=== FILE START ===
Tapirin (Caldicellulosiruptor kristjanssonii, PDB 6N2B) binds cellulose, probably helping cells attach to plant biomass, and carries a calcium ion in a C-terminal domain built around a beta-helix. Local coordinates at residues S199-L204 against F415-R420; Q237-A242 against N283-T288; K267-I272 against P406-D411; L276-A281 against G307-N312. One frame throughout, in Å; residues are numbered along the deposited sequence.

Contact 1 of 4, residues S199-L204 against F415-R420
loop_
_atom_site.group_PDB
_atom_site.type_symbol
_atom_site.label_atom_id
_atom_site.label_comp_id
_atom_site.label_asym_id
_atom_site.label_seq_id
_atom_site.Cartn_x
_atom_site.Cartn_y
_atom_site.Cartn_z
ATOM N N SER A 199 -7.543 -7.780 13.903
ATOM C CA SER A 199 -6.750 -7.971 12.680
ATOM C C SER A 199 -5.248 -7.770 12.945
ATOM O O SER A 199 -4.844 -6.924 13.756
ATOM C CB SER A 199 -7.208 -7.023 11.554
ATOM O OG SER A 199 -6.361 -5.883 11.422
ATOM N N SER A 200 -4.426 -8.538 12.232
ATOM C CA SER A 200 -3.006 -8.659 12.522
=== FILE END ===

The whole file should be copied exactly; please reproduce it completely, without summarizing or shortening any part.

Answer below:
Tapirin (Caldicellulosiruptor kristjanssonii, PDB 6N2B) binds cellulose, probably helping cells attach to plant biomass, and carries a calcium ion in a C-terminal domain built around a beta-helix. Local coordinates at residues S199-L204 against F415-R420; Q237-A242 against N283-T288; K267-I272 against P406-D411; L276-A281 against G307-N312. One frame throughout, in Å; residues are numbered along the deposited sequence.

Contact 1 of 4, residues S199-L204 against F415-R420
loop_
_atom_site.group_PDB
_atom_site.type_symbol
_atom_site.label_atom_id
_atom_site.label_comp_id
_atom_site.label_asym_id
_atom_site.label_seq_id
_atom_site.Cartn_x
_atom_site.Cartn_y
_atom_site.Cartn_z
ATOM N N SER A 199 -7.543 -7.780 13.903
ATOM C CA SER A 199 -6.750 -7.971 12.680
ATOM C C SER A 199 -5.248 -7.770 12.945
ATOM O O SER A 199 -4.844 -6.924 13.756
ATOM C CB SER A 199 -7.208 -7.023 11.554
ATOM O OG SER A 199 -6.361 -5.883 11.422
ATOM N N SER A 200 -4.426 -8.538 12.232
ATOM C CA SER A 200 -3.006 -8.659 12.522